About my doodles

Weekend doodles are my attempt to improve my illustration skills both on the creative front and the technical side of Adobe Illustrator. All doodles are created on the computer start to finish.


First tablet/pen doodle


Fan Pier, Boston

Illustration Work

Designing My Logo

I spent the last few days playing with logo concepts in Adobe Illustrator; in lieu of writing on the blog. I came up with several concepts that gradually led to a logo I’m very happy with. I’ll briefly walk you through the major logo concepts I created.

It’s important to understand that I didn’t just come up with these ideas out of thin air. Each step and idea led me to the next.

The first ideas you’ll see revolve around another personal domain of mine where Lewis was the only part of the domain name that was a personal identifier. Designing a logo for this first domain, my online identity, showed me that branding myself under the domain wasn’t the right path.


My approach above was to utilize the first letter of my last name in the design. I ultimately moved past these concepts because I felt my identity was lacking. It also convinced me that I needed a new domain.

After I purchased this domain, I started playing with my initials. The next image shows a logo concept using basic squares. Once I could see the possibilities, I refined the concept so that I could visualize it better.


Once I was able to visualize the idea above, I started toying with the D because I felt it was too boxy. Once I rounded the D below, I realized it might look good using negative space.


I watched a fair bit of TV when I was younger and one of my favorite channels was USA. I think I like the results of my logo conquest because it reminds me of the USA logo. More importantly, it represents me. You can see the final version below.


My next task for this website is to create a header using the new logo. Hope you like it. Let me know what you think in the comment section below.


The Worst Client in the World

The worst client in the world is yourself. When I take on personal projects, this website for example, I find myself to be the worst client. I’m not easy to impress.

I would like to design a logo for this website. I have no idea what I want. When I find something that I think might work, I’ll love it for a week or two and then discover another approach that I fall in love with. That’s when you know you haven’t found the right approach yet.

Working for yourself, when you are the client, is the hardest job in the world. Deadliest Catch has nothing on me; I even ride on a steel horse.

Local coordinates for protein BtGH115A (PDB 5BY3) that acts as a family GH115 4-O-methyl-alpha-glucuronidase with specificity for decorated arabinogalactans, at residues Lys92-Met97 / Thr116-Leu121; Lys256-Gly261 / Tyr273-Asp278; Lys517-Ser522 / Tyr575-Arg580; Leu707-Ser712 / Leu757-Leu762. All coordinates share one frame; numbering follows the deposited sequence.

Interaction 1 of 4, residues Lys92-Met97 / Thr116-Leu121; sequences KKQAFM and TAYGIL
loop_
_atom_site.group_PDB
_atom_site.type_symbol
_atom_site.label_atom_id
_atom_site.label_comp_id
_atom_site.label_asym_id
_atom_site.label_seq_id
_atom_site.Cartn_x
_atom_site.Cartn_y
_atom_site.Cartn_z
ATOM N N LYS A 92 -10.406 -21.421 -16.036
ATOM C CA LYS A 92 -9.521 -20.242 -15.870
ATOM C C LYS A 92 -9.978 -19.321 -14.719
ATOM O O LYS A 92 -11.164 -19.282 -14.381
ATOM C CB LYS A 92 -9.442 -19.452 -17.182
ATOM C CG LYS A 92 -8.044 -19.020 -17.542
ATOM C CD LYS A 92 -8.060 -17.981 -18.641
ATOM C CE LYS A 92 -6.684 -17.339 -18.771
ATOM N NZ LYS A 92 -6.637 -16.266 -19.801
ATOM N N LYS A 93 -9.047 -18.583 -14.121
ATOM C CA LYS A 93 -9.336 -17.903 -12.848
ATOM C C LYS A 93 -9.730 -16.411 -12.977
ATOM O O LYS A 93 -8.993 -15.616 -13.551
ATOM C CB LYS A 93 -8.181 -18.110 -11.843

I will share my workflow and the thought process behind each idea.

Illustration Work

My Workflow in Adobe Illustrator

One of my first creative interests was drawing. I would look at Disney characters in books and then try to draw them myself. I wasn’t great, but I wasn’t bad either. I actually came across some of the characters I drew not too long ago and was impressed by my younger self. I also really enjoyed it.

I still like to express my creativity today. Not having the use of my hands makes drawing less fun with a paper and pencil. Nowadays, I enjoy opening up Adobe Illustrator. I always see advice on the Internet about getting your ideas down on paper with a pencil first. It’s a boring argument for me.

Starting your design in Adobe Illustrator isn’t easier, but my choices are limited. One trick that I have been doing is a trick that I Just saw mentioned by Aaron Draplin in his Skillshare video Aaron Draplin on Working Efficiently and Illustrator – Vectors Are Free. A short video with great advice.

The idea is that you duplicate your work after each change. It gives a visual reference to previous ideas and allows you to go back and start again from a previous iteration. He does a good job of showing this approach in the video.

For me, I have found that this approach helps replace the, “jot it down with paper and pencil first,” advice preached by so many gurus.


Clutter & Chaos

I’m always surprised by how good it feels to clean and de-clutter. I’m also surprised at how easily it is for chaos to take over and clutter everything back up. It’s a constant battle, but one well worth fighting.

I cleaned up my computer’s desktop today and found that I did not need 95% of what I kept. Having that clean desktop in the background directly impacts my productivity positively.

Like my computer desktop, I also like to keep my physical desktop clean. It too translates to better productivity. Without clutter, my mind is less distracted and I’m more easily able to focus on what I’m doing.

My wife on the other hand might argue that a space should have a lot of personality. Unfortunately, with regards to desks, this makes the space vulnerable to clutter and chaos.

When in doubt, keep it simple and clean to avoid inviting chaos.